“Some men still take plural wives down in Arizona. Guernsey says he can barely manage the two of us, although I would dispute that. Speaking of which, have you seen father?”
The old woman’s head turned to a framed photo on the wall, a sepia of a seated man with a full Old Dutch beard and a stern expression. For a minute, only the dull ticking of the Regulator clock on the mantel could be heard. “No . . . no, Lorenzo is old now too. I hear Sister Ellen takes good care of him. I can wait. I was first wife, sealed by the Prophet. I would like to be buried near him though.”
“I’m amazed you can be so forgiving; you suffered horribly.”
“He did what the Prophet asked. Your family and others like the Stewarts suffered much more, for less reason.”
“What do you mean?”
"Back in the seventies, it was said the Lion scattered the Danites. I think it was too dangerous for the church to have men living that close to Salt Lake who might know anything about that unfortunate business at Mountain Meadows. Some, like your husband, had successful businesses and farms here and had to leave them. What a shame! It seemed to me like they were cursed.”
"I understand scattered, but cursed?"
"Certainly a curse followed Brother Levi Stewart; remember the fire in the fort that took Sister Margery and five of his sons?"
“Yes, I remember. Was Brother Levi a Danite?”
“I don't think so, but his best friend, John D. Lee, was no doubt one of them.”
“Do you know if the two kept up their friendship?”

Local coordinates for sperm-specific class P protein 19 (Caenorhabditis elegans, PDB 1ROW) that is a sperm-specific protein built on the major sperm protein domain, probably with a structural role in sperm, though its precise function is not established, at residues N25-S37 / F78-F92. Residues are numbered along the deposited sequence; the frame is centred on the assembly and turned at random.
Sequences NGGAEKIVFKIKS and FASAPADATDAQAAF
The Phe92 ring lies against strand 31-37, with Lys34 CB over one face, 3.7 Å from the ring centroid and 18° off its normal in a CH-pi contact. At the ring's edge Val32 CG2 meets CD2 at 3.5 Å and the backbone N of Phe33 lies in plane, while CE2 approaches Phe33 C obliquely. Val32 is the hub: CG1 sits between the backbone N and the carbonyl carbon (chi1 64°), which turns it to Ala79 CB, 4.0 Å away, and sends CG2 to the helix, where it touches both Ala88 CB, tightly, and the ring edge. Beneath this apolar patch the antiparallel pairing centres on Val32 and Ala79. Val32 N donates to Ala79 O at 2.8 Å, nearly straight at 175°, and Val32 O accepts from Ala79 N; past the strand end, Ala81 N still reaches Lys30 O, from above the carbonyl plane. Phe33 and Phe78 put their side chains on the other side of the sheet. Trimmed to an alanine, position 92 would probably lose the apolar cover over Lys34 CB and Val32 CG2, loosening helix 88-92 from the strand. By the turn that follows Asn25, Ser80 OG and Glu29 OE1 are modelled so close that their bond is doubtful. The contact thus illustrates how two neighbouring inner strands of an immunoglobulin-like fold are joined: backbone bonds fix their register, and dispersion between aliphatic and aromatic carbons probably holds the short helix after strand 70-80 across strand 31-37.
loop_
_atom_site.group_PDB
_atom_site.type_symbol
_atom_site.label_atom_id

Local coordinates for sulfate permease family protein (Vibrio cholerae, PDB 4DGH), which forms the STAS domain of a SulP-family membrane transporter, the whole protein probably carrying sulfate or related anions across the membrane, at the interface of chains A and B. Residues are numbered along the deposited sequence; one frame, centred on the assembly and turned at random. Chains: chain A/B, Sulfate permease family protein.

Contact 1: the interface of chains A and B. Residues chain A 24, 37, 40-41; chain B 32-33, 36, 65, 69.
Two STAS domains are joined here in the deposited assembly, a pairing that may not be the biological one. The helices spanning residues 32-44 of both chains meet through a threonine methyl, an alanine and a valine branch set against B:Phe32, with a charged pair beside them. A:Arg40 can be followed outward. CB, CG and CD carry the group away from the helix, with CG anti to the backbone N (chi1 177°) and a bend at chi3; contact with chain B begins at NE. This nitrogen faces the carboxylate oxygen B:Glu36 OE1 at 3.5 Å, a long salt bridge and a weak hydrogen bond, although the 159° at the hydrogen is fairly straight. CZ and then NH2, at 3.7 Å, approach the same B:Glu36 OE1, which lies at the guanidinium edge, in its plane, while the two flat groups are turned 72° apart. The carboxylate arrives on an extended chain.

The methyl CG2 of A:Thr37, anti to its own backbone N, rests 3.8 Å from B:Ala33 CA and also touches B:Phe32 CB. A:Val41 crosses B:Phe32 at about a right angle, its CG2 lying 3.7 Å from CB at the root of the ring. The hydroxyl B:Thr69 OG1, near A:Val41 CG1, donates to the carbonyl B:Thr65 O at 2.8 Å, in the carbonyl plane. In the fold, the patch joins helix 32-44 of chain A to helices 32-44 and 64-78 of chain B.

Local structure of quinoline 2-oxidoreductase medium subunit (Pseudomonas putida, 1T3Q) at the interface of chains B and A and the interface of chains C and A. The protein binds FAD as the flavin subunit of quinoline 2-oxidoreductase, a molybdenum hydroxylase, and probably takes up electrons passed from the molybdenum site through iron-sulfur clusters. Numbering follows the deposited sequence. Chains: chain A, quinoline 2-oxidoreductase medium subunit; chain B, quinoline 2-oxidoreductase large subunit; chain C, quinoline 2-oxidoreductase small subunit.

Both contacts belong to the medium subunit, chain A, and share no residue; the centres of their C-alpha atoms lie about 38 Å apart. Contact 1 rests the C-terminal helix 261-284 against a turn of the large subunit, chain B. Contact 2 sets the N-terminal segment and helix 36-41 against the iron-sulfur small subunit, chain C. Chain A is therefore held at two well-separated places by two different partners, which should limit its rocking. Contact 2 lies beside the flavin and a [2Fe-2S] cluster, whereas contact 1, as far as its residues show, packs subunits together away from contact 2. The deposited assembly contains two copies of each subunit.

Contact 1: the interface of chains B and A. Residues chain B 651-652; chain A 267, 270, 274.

“Brother Levi secretly took supplies to him down at the ferry, but the risk of it troubled him."
Maria beheld her mother with awe. She lay sunken into the feather mattress in the brass bedstead, so small, she barely raised the lace-edged coverlet. Propped up on pillows, her eyes, soft and gray moments before, now shone as hard obsidian, pinned on Maria. How many dark secrets in that deep well? "How do you know these things, Mother?"
"I cannot tell you that . . . I've said too much already."
"I heard gold was found in Brother Lee's cabin after he was executed. People are still searching for his mine down in the Grand River Canyon.”
“They will look a long time. I know where that cursed mine is . . . and it will die with me."
Friday, December 30, 2011
Wednesday, December 28, 2011
Sunday, December 25, 2011
The Perfect Tree
I follow my dad’s trek through the woods,
his black work boots trampling
fallen leaves and snapping twigs
on our mission to find the perfect tree.
His hand-saw, with the orange handle,
rests on his shoulder and I look around
to see the birds and squirrels scatter
in his wake, chattering in annoyance
over the removal of yet another dwelling
in their paradise we call the acreage by the creek.
The selected tree seems small standing alone
and I peer between its branches
checking for nests and worm holes
and other signs of life.
my dad kindly reminds me
that it is the wrong time of year for
building nests and raising young;
the birds have gone elsewhere for the winter.
Yet, I can’t help but wonder about their
return home in the spring only to find
a stump where once stood their perfect tree.
But Christmas traditions hold strong and
aluminum trees are something for city folks.
We have our acreage by the creek and like my
grandparents who brought the land,
we keep the tradition steadfast and certain.
Now I live in the city and have a small pine tree
in a pot of soil that came from the grocery store.
My dad is gone, his boots resting in his workshop.
But I still make the annual hike to the family farm,
carrying with me an object much smaller than a saw
And when I find the tree, I hang on its branch,
a tiny red ball with a bird painted on the side,
a welcome home gift for the field sparrows
when they return in the spring.